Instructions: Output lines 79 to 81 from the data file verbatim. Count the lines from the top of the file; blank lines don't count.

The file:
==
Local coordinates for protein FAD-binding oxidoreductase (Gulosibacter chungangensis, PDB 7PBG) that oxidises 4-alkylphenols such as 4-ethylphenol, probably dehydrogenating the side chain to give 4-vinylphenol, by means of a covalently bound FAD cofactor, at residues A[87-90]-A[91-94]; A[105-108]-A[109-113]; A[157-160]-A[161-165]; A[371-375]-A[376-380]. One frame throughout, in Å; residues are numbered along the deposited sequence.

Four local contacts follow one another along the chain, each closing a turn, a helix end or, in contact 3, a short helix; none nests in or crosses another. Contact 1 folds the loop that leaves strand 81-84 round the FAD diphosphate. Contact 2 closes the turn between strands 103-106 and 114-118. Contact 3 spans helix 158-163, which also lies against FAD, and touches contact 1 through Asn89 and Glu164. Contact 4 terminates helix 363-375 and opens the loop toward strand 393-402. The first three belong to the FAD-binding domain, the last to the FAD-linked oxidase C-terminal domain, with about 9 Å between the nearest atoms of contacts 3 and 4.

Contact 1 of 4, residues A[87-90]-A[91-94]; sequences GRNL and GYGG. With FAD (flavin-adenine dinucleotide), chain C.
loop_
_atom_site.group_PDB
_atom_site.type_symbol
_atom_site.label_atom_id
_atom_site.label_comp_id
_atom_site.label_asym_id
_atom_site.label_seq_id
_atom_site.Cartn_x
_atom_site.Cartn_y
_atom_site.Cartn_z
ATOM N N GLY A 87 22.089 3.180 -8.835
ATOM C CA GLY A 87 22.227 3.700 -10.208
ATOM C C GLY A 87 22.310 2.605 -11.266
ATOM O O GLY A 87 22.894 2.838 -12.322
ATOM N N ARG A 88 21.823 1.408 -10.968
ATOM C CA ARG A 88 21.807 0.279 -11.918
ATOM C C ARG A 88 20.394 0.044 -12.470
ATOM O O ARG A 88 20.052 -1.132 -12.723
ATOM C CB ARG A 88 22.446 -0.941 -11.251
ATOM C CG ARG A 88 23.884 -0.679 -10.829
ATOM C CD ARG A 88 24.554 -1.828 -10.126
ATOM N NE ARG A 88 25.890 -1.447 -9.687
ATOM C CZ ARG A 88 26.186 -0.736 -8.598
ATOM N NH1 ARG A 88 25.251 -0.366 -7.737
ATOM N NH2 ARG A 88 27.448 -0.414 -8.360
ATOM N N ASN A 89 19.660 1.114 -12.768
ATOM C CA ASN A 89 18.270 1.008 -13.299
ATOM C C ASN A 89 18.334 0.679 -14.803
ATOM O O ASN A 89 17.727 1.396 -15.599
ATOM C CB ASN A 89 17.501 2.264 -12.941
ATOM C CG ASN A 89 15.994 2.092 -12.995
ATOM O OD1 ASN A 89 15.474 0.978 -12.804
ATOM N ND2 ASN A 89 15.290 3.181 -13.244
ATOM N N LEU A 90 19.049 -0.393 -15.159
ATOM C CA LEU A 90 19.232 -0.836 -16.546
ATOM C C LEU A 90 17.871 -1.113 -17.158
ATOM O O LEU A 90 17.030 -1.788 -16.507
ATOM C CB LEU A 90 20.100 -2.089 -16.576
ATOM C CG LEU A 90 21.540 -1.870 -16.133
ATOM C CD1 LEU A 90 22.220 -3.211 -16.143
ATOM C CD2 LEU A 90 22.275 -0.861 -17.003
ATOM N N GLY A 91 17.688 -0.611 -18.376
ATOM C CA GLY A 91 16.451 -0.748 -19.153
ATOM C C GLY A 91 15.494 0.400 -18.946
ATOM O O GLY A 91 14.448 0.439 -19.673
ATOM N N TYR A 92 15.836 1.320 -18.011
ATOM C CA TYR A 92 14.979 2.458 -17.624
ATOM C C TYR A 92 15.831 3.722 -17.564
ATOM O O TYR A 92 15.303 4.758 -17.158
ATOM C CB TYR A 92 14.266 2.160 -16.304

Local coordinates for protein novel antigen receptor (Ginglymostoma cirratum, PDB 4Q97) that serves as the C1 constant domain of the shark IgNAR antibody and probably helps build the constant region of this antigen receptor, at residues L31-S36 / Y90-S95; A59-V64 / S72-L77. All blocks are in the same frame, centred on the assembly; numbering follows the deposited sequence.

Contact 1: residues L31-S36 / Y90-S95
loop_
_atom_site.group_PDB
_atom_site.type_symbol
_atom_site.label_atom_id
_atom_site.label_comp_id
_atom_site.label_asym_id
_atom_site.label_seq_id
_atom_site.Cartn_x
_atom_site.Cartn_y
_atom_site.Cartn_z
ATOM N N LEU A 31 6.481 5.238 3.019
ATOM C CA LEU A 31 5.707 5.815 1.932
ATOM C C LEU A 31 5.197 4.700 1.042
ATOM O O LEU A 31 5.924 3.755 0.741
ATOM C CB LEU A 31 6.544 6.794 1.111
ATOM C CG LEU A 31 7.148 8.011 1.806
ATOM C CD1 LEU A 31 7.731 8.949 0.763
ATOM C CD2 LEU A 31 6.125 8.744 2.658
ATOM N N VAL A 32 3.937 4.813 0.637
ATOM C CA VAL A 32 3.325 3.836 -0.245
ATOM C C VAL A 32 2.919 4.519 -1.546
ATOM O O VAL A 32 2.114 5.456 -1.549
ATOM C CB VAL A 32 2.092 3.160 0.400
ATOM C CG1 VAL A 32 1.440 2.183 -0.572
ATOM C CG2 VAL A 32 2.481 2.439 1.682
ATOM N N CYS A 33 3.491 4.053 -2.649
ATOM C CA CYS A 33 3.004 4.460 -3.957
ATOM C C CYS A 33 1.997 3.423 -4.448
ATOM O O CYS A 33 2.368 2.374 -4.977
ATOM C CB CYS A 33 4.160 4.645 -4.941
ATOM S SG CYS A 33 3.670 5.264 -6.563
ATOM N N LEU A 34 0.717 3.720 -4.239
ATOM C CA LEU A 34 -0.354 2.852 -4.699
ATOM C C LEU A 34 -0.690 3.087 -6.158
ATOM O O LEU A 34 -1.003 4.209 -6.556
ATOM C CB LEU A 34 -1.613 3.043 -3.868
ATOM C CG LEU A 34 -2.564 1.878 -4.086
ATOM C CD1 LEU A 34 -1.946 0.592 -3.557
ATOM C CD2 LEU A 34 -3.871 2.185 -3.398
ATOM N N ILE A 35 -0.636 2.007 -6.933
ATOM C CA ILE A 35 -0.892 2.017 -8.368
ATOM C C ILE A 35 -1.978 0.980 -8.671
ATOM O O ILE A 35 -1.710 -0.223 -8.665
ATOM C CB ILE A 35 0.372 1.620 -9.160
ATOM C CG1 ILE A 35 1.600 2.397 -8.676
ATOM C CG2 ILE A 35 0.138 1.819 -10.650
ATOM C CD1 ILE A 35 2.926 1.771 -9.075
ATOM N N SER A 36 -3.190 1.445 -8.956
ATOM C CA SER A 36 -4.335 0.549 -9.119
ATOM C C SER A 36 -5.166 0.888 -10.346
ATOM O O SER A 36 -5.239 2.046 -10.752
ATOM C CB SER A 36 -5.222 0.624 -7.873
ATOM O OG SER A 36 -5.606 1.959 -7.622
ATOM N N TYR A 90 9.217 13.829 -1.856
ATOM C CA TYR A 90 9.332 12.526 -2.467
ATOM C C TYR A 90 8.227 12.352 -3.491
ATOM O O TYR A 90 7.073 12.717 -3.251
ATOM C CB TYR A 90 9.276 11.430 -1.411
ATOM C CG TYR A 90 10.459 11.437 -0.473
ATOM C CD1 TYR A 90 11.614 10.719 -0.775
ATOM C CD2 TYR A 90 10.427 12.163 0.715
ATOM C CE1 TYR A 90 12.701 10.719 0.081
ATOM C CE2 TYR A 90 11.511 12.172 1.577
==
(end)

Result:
ATOM C CG1 VAL A 32 1.440 2.183 -0.572
ATOM C CG2 VAL A 32 2.481 2.439 1.682
ATOM N N CYS A 33 3.491 4.053 -2.649